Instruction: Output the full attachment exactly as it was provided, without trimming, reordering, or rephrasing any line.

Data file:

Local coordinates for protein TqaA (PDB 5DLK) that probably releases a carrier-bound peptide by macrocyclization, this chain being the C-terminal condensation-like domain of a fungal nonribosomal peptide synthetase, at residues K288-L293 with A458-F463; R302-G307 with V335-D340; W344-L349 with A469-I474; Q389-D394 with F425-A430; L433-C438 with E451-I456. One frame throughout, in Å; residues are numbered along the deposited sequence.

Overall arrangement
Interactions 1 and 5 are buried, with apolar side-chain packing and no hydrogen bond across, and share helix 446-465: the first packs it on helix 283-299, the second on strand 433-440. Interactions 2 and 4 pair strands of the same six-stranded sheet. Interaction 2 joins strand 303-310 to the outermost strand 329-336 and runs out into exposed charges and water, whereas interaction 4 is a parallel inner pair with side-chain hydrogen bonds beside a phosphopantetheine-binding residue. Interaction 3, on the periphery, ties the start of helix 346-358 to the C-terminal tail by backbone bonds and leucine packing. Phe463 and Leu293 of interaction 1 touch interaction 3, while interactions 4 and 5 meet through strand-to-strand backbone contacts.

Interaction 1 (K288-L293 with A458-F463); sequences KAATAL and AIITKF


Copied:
Local coordinates for protein TqaA (PDB 5DLK) that probably releases a carrier-bound peptide by macrocyclization, this chain being the C-terminal condensation-like domain of a fungal nonribosomal peptide synthetase, at residues K288-L293 with A458-F463; R302-G307 with V335-D340; W344-L349 with A469-I474; Q389-D394 with F425-A430; L433-C438 with E451-I456. One frame throughout, in Å; residues are numbered along the deposited sequence.

Overall arrangement
Interactions 1 and 5 are buried, with apolar side-chain packing and no hydrogen bond across, and share helix 446-465: the first packs it on helix 283-299, the second on strand 433-440. Interactions 2 and 4 pair strands of the same six-stranded sheet. Interaction 2 joins strand 303-310 to the outermost strand 329-336 and runs out into exposed charges and water, whereas interaction 4 is a parallel inner pair with side-chain hydrogen bonds beside a phosphopantetheine-binding residue. Interaction 3, on the periphery, ties the start of helix 346-358 to the C-terminal tail by backbone bonds and leucine packing. Phe463 and Leu293 of interaction 1 touch interaction 3, while interactions 4 and 5 meet through strand-to-strand backbone contacts.

Interaction 1 (K288-L293 with A458-F463); sequences KAATAL and AIITKF